Foreword: All screenshots courtesy of http://starwarsscreencaps.com/.
When George Lucas said Star Wars Episode III: Revenge of the Sith was going to be the last one, I don’t actually believe he ever meant it, but I do sincerely believe he wanted to go out as if it were. Because Revenge of the Sith is one of the biggest-scope movies ever made. It doesn’t seem like it from the exterior– its budget was only $115 million, which was big but still not mega-budget size, even in 2005, and it seemed like it was going to mostly expand on Attack of the Clones. What we got, however, was something that could only be the product of advanced CGI, and something that has never been replicated on this scale, aside from maybe Avatar.
While all six Star Wars movies are very well-known for their tendency to cram as much worldbuilding into the background of every single scene possible, Revenge of the Sith takes this philosophy and ramps it up by about three hundred percent. The concept artists behind this movie must have gone absolutely crazy while working on this movie, because there’s just so much stuff in this movie.
Like I described in my previous essay on Attack of the Clones, the prequels do a very good job at showing off worlds, and then expanding them in later instances by showing more layers of those worlds. Revenge of the Sith returns to all three of the planets that were featured in both Episodes I and II (though its visits to Tatooine and Naboo are brief), but it suddenly decides to go insane, and show off the entire rest of the galaxy to us.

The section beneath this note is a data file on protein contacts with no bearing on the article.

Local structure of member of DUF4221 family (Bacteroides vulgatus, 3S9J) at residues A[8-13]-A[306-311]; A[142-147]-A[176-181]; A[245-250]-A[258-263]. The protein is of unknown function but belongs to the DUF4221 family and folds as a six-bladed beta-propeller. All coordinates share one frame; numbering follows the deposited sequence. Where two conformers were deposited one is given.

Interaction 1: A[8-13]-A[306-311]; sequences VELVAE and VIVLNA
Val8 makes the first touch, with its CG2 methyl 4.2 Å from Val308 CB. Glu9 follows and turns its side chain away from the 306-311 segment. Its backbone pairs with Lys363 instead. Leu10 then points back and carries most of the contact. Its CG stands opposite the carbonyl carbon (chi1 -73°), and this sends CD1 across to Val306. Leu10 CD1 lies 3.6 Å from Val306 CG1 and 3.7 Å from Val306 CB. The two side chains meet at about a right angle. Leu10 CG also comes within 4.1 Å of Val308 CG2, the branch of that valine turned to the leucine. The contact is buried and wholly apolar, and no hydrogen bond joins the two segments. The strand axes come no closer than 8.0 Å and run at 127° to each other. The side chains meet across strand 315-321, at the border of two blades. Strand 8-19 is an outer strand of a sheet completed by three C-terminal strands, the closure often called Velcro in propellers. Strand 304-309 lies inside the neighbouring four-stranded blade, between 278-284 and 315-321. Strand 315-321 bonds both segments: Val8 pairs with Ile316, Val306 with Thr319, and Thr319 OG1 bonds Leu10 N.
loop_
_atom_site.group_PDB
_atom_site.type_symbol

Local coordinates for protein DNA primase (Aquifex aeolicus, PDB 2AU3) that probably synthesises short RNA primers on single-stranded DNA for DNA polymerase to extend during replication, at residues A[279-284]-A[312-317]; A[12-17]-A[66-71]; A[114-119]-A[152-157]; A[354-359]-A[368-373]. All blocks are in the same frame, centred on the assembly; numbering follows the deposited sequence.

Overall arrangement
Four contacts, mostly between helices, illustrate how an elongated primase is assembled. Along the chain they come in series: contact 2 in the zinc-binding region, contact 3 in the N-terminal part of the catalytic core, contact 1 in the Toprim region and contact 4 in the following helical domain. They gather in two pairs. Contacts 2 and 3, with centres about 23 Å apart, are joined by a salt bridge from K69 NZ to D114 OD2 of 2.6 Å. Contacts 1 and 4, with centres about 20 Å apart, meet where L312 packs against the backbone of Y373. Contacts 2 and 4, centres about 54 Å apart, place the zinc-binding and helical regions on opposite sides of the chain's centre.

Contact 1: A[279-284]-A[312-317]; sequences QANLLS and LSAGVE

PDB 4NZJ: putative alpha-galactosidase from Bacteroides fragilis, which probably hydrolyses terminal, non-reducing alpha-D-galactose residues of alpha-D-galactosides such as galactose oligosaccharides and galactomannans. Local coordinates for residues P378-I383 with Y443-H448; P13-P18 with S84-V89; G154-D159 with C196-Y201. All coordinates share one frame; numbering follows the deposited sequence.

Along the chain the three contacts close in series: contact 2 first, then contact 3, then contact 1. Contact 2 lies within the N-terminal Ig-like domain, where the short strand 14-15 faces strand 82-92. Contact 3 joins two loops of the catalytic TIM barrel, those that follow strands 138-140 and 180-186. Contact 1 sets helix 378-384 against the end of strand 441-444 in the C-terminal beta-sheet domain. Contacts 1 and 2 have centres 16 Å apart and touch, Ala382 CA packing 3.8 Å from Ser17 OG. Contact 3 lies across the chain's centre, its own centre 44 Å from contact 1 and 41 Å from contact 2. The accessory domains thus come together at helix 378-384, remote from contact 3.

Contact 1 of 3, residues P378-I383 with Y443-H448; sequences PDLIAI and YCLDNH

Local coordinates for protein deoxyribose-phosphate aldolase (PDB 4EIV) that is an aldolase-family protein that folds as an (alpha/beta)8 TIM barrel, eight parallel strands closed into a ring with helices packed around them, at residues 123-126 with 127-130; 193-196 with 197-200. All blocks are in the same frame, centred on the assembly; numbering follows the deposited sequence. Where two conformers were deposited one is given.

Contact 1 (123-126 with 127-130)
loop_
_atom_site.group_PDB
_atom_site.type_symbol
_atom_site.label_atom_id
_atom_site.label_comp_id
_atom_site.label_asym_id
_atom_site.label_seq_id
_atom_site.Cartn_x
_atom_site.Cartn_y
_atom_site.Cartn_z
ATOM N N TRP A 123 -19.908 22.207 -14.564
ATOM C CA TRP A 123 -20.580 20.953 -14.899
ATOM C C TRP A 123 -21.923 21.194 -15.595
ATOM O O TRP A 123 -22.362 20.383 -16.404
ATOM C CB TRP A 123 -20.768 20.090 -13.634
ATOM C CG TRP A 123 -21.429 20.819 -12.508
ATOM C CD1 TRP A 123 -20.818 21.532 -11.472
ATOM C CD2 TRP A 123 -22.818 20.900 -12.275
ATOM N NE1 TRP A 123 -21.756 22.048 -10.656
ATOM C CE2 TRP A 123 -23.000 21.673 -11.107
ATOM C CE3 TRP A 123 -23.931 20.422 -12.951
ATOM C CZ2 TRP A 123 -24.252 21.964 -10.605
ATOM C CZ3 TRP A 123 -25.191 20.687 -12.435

Facing a tremendous amount of things to do and an inability to find the time to watch through the movie again, I have decided to preemptively delay the essay for Revenge of the Sith to Sunday instead of the normal day, Friday, in the likely chance that I will be unable to watch and write the essay until the weekend. This is probably not a problem to anyone but me, who likes to keep consistent schedules, but I wanted to warn you in advance.
In its stead, I’ll be posting a short story I wrote recently that some people besides me might find humorous, though I have my doubts about that.
Let’s get this out of the way right now– The Martian is a great movie. It is extremely well-plotted, visually stunning, has a great cast, and is hilarious. It is almost like it is the third chapter in an annual saga of (relatively) scientifically-accurate space dramas that all deal with isolation and seeming hopelessness, after 2013’s Gravity and 2014’s Interstellar. However, The Martian contrasts itself with the other two movies in this spiritual trilogy and is actually a completely different movie than either of them. In fact, it is tonally unique among most any space travel movies.
Mortal Kombat is probably one of the most faithful video game adaptations ever made, as of 2015 at least. It takes the paper-thin characters, the confusing and convoluted plot, and the creepy-architecture-plus-candles-plus-Buddhist-Monk aesthetics that the games have made themselves known for. It doesn’t have the level of brutal violence that the series is known for, since it’s only PG-13, but everything else about the series carries over very nicely.
And that’s a good thing, too, because that makes Mortal Kombat a triumph in cheesy 90s filmmaking.